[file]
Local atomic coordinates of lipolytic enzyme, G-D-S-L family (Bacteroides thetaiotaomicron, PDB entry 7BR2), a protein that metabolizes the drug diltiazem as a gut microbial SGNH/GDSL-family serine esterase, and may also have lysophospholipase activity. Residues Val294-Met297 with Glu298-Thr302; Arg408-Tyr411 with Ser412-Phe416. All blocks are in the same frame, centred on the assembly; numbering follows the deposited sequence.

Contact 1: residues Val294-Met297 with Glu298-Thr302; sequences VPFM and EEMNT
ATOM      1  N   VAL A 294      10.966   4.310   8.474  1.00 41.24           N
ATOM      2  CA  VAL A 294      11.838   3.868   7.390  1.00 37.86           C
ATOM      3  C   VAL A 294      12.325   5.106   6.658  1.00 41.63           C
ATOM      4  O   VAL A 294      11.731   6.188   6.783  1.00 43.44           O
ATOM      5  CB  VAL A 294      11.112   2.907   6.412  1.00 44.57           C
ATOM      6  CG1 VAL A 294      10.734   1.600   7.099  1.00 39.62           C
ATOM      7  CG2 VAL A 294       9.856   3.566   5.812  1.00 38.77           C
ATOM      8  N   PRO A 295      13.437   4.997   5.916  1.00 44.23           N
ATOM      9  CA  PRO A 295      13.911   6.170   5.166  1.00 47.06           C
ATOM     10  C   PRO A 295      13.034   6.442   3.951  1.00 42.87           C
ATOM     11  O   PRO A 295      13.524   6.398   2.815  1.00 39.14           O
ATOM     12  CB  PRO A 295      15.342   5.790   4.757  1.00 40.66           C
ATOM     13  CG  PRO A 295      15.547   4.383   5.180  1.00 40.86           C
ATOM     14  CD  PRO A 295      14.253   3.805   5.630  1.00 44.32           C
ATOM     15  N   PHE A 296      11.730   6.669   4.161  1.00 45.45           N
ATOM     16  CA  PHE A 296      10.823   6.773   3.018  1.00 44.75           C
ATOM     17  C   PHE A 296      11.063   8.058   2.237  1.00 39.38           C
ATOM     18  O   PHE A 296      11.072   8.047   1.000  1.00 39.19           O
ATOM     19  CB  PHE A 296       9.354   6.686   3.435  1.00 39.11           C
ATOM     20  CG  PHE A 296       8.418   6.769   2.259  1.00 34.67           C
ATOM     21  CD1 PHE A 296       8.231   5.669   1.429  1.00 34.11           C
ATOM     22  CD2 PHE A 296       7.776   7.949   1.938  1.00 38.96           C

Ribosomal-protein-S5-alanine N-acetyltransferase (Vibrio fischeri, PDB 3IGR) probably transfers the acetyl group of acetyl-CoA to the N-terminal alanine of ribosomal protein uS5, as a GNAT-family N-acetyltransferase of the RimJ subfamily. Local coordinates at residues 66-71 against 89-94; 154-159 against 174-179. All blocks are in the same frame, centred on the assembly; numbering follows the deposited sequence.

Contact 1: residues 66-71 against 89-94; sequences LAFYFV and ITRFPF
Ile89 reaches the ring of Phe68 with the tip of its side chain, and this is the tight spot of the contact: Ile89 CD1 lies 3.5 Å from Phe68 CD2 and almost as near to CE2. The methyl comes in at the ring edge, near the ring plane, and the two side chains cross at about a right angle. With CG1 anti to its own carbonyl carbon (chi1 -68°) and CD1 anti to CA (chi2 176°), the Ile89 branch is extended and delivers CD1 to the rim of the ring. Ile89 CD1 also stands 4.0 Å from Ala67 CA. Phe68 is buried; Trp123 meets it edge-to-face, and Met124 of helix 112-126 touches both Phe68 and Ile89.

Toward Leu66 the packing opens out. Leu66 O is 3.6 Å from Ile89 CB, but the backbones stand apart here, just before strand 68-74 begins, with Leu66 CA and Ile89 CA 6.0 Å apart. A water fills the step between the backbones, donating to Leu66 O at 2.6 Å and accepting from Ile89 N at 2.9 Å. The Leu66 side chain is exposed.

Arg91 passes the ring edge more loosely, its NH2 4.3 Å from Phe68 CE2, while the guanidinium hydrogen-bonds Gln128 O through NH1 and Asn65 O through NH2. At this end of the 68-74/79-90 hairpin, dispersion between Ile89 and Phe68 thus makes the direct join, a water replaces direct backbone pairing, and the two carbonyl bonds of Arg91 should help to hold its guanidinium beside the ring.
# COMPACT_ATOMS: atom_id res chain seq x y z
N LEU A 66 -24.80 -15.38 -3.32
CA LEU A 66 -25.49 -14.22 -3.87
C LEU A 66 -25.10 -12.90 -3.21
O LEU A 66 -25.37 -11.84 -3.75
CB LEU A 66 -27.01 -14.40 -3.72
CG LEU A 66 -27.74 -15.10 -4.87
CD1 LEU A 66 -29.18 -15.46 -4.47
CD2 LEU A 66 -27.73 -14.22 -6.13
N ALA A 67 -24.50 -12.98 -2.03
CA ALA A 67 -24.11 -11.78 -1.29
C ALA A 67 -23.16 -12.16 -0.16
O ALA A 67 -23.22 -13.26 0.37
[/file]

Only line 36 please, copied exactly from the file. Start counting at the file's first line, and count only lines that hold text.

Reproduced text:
CG LEU A 66 -27.74 -15.10 -4.87